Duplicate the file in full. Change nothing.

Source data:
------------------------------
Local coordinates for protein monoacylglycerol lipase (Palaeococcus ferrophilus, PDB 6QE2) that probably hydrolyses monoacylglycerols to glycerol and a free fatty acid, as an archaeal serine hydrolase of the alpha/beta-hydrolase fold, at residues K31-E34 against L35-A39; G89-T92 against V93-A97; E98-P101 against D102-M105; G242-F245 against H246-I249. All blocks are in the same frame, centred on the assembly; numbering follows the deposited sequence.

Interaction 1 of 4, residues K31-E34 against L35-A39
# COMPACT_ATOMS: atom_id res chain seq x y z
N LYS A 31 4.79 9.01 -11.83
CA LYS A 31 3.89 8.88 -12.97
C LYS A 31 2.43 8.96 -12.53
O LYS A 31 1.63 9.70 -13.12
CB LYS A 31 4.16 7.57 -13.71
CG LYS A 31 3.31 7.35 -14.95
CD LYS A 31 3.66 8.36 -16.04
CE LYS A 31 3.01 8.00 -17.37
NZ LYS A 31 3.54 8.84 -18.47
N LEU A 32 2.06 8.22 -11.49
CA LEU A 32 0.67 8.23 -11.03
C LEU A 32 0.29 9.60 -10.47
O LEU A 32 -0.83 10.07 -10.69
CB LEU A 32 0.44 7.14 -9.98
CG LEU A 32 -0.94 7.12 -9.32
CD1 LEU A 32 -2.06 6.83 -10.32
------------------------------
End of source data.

Local coordinates for protein monoacylglycerol lipase (Palaeococcus ferrophilus, PDB 6QE2) that probably hydrolyses monoacylglycerols to glycerol and a free fatty acid, as an archaeal serine hydrolase of the alpha/beta-hydrolase fold, at residues K31-E34 against L35-A39; G89-T92 against V93-A97; E98-P101 against D102-M105; G242-F245 against H246-I249. All blocks are in the same frame, centred on the assembly; numbering follows the deposited sequence.

Interaction 1 of 4, residues K31-E34 against L35-A39
# COMPACT_ATOMS: atom_id res chain seq x y z
N LYS A 31 4.79 9.01 -11.83
CA LYS A 31 3.89 8.88 -12.97
C LYS A 31 2.43 8.96 -12.53
O LYS A 31 1.63 9.70 -13.12
CB LYS A 31 4.16 7.57 -13.71
CG LYS A 31 3.31 7.35 -14.95
CD LYS A 31 3.66 8.36 -16.04
CE LYS A 31 3.01 8.00 -17.37
NZ LYS A 31 3.54 8.84 -18.47
N LEU A 32 2.06 8.22 -11.49
CA LEU A 32 0.67 8.23 -11.03
C LEU A 32 0.29 9.60 -10.47
O LEU A 32 -0.83 10.07 -10.69
CB LEU A 32 0.44 7.14 -9.98
CG LEU A 32 -0.94 7.12 -9.32
CD1 LEU A 32 -2.06 6.83 -10.32